Empire State Building – A Lesson in Project Management

 

Delyan Ivanov


 

One of the historical landmarks of New York City is the Empire State Building. A 102-story massive Art Deco skyscraper, its process of building and completion can be a valuable lesson as successful project.

The building was the brain-child of John J. Raskob, the vice-president of General Motors, who wanted this new building to exceed the height of the rival car manufacturer’s Chrysler Building, still under construction when the plans were released on August 29, 1929. The program given to the architects called for a tight schedule of completion one and a half years after the start of the project.

Empire State Building was designed by William F. Lamb from the architectural firm “Shreve, Lamb and Harmon”, which produced the building drawings in just two weeks, using its earlier designs for the Reynolds Building in Winston-Salem, North Carolina, and the Carew Tower in Cincinnati, Ohio as a basis. It is interesting to note that every year the staff of the Empire State Building sends a Father’s Day card to the staff at the Reynolds Building in Winston-Salem to pay homage to its role as predecessor to the Empire State Building. The building was designed from the top down. The general contractors were The Starrett Brothers and Eken. The construction company was chaired by Alfred E. Smith, a former Governor of New York and James Farley’s General Builders Supply Corporation supplied the building materials. John W. Bowser was project construction superintendant. It is worth mentioning that the project required 3, 400 workers, and according to official accounts, five of them died in accidents before the building was finished.

From a certain point of view, such a large-scale project was scheduled to be completed in an unrealistic amount of time. But the Empire State Building in New York City was completed in one year and 45 days, ahead of schedule, whereas official timetable pointed out that the project was to be completed in one year and a half. The total cost for the project was $40,948,900. The Building alone cost $24,718,000. Upon the completion of the skyscraper, it effectively became the then-tallest building in the world, surpassing its rivals, the Chrysler Building and 40 Wall Street.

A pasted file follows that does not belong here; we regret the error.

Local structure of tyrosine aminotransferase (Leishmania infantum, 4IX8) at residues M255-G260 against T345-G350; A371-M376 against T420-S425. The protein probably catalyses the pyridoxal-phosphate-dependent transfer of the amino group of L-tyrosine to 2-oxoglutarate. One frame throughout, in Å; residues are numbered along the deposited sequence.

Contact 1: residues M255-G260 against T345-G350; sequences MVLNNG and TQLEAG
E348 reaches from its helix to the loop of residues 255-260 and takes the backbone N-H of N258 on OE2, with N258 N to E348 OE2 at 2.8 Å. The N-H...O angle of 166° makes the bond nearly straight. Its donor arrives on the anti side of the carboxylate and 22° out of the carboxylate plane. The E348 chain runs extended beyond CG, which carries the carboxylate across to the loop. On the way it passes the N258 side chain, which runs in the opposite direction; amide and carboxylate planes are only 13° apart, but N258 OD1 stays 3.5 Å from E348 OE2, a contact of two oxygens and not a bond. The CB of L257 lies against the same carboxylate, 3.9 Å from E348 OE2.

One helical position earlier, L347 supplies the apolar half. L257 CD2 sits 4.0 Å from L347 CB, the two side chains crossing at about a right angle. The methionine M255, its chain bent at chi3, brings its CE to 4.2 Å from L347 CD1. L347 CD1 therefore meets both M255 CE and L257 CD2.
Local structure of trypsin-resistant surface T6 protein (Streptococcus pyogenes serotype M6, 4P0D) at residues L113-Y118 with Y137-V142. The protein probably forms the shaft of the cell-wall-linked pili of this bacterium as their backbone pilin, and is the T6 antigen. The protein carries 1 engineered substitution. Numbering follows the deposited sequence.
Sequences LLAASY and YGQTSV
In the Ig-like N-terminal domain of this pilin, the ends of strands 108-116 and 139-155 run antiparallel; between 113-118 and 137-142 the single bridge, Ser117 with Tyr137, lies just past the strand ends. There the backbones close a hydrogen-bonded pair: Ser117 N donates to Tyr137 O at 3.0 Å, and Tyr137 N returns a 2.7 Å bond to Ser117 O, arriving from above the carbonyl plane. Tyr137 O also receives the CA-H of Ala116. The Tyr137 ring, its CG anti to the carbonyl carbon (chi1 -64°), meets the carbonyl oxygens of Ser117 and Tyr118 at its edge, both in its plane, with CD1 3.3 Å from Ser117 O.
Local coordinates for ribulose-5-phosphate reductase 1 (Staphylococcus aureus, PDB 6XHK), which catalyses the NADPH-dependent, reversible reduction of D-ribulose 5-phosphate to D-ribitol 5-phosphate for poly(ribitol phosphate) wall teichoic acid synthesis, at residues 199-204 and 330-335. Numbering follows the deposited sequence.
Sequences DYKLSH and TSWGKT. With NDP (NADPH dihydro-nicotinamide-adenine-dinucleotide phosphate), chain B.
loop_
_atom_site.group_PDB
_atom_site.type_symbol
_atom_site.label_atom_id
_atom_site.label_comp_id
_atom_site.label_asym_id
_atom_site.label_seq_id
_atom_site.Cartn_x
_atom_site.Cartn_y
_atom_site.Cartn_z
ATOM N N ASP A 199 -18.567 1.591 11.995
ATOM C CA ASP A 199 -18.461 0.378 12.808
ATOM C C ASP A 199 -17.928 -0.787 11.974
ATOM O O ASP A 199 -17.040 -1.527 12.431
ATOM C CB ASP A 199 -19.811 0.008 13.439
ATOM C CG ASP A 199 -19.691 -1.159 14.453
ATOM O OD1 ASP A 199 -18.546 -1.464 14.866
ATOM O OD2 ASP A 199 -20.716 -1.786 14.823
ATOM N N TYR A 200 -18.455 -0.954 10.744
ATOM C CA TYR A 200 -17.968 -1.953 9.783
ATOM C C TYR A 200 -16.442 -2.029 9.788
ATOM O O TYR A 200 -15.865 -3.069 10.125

But those are just the bare, dry facts. I would now like to speculate on why the project was completed successfully in such a short amount of time, with barely any hindrances in the process of its construction.

As with everything else that humans do, we would first like to go to the core, and that is the project planning itself. Obviously, the project developed extremely rapidly, with before-mentioned William Lamb delivering the drawings for the buildings in just two weeks, heavily inspired by the Reynolds Building. We couldn’t exactly say that plagiarism was the cause for his fast work, but in my opinion, a project of this magnitude should be more carefully planned out, instead of passing out a more detailed sketches of an already-existing construction. Also, we could delve in the matter for the building’s rapid construction by looking at the workers that worked on it. Most were immigrants from Europe, along with hundreds of Mohawk iron workers, many from the Kahnawake reserve near Montreal. And as far as speculation goes, the conditions for their working contracts could not have been all-in-all, pleasant.  For this matter, I believe that Lewis Wickes Hine’s photos of the construction at that time speak more clearly about the regulations enforced on the workers than words.

Nevertheless, whatever we may think, the facts speak for themselves. The Empire State Building is a clear example of a successful project, becoming the then-tallest building in the world after its completion, finished ahead of schedule and with minimum casualties prior its construction. The symbolic day on its opening in March 1, 1931, will always remain in history as the day the most iconic building of New York was completed.

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